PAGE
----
- Air layering is one of the easiest methods to propagate philodendrons. When you air layer a plant, you create new roots by wrapping a ball of damp sphagnum moss around the stem.
- Soak the sphagnum moss for about an hour in clean water. The wetness produces a moist environment for the new roots to grow in.
- Without cutting the stem, cut it at an upward angle slightly below a leaf node.
- A leaf node is the part of the stem where a leaf develops. With a pin or a wooden skewer, wedge the cut open.
- Over both sides of the incision, apply the rooting hormone. Remove any extra hormone powder by tapping the stem.
- Sphagnum moss should be wrung out and packed into the cut and all around the stem. Wrap plastic wrap around the cut and tape it shut.
- As the new roots grow, they will form within this ball and eventually, you can cut the stem that is being layered off and pot up the new air layer. You can do this to propagate just about any philodendron, but it’s best done on smaller plants.
- The leaf is held by the top end of the petiole (or stem), and a sharp knife is cut off on an angle parallel to the petiole.
- The leaf will heal faster if you use a sterilized blade to make the cut and clean it with alcohol after cutting each leaf section.
- The leaf is then placed on its side, with the cut section touching a moist rooting medium.
- The top of the petiole is snapped off and the leaf placed in a warm, bright location.
- The leaf will quickly develop roots and can be potted into soil or water with little disturbance to the new plant.
- If you remove all the leaflets, this is called a petiole leaf cutting. You can even leave some leaflets intact and place the cutting in water like a water Keiki (baby plant).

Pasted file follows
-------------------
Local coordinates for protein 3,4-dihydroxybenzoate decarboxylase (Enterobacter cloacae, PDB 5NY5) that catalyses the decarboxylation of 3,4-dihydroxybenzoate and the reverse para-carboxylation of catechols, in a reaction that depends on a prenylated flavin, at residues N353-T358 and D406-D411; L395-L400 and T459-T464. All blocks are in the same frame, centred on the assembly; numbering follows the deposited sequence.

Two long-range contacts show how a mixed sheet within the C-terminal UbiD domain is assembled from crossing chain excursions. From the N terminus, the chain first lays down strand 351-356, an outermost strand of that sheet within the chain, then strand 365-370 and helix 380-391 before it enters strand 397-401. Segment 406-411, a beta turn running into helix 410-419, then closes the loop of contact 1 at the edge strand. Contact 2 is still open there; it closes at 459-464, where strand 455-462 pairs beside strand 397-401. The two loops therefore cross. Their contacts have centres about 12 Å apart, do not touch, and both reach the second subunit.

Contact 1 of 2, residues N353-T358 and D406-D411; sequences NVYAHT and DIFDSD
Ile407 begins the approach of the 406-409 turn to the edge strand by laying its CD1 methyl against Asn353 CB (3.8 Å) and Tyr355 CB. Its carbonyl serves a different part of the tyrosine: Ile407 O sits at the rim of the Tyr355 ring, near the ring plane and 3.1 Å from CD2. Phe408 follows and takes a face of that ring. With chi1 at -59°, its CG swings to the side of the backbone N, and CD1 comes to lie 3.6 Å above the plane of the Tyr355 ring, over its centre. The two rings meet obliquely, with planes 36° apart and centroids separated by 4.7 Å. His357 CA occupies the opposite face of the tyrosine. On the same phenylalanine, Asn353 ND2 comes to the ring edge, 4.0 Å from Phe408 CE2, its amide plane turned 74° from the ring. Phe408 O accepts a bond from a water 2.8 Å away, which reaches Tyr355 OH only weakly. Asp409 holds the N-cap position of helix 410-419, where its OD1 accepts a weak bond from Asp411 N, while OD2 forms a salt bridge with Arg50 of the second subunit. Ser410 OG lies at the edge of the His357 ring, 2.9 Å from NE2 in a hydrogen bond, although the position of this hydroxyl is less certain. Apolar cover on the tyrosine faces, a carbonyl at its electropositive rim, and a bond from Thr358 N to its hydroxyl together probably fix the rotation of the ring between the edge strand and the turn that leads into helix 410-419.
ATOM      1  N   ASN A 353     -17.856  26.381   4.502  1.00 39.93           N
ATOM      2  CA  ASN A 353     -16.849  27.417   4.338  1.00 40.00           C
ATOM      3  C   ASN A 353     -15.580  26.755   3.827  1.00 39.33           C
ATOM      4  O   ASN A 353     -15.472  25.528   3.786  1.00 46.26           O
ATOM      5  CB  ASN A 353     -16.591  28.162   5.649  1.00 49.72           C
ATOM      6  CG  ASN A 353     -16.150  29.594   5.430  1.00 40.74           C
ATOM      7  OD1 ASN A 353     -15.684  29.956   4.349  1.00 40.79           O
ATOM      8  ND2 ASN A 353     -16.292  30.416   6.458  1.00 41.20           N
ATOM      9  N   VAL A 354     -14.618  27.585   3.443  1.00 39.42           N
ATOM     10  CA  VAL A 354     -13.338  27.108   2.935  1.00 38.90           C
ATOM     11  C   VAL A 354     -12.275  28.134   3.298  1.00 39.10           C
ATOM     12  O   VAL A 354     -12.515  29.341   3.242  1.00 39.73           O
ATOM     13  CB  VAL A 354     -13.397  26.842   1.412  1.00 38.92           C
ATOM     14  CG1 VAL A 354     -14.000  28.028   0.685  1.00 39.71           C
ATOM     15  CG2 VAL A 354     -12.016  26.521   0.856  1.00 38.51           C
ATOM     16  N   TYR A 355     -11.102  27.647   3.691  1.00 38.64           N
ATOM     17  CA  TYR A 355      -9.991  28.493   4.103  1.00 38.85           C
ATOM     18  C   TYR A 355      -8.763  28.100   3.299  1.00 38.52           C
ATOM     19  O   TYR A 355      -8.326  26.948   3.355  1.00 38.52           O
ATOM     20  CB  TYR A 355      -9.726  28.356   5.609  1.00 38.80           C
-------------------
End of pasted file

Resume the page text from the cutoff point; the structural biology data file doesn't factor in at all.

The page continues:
- In 30-45 days, gently pull the cutting out from the soil to check for roots. Resistance to movement indicates that the slashing has taken hold.
- Nurture the split-leaf philodendron in its roots pot for a year before transplanting it to a larger pot or a permanent location outside.
- Place the potted cutting near a window or in a shaded area outside. Maintain the soil moisture at all times. Spray the cutting twice a day to keep the leaves moist.
- In the spring, sow the seed towards the top of the potting mix.
- Water thoroughly and put in a propagator or plastic bag till germination happens.
- Keep your seedlings at a constant temperature of 66-75 degrees Fahrenheit (19-24C).
- Lift the plastic bag and take the seedlings out from the propagator once they appear.
- Once they have 2 sets of leaves, put them into individual pots.
>> Related Post: How to Propagate a Philodendron Birkin: 3 Ways Guide
Now you are ready to propagate split-leaf philodendrons in four different ways. The split-leaf philodendron is a gorgeous houseplant that is easy to grow and care for, yet it is not the same as the monstera/swiss cheese plant.
Cultivating this house plant is simple as long as you remember the water, humidity, and light requirements.
Philodendrons are popular houseplants that don’t take much care, but you must know how to give them the best possible care. Furthermore, regardless of the kind you choose, these plants are instantly recognizable.
Not to forget that there are numerous variations to choose from, allowing you to find the one that perfectly represents your current requirements.
If given the correct conditions, philodendrons will grow and spread; maybe a little trimming here and there might be required to keep the plant at a reasonable size.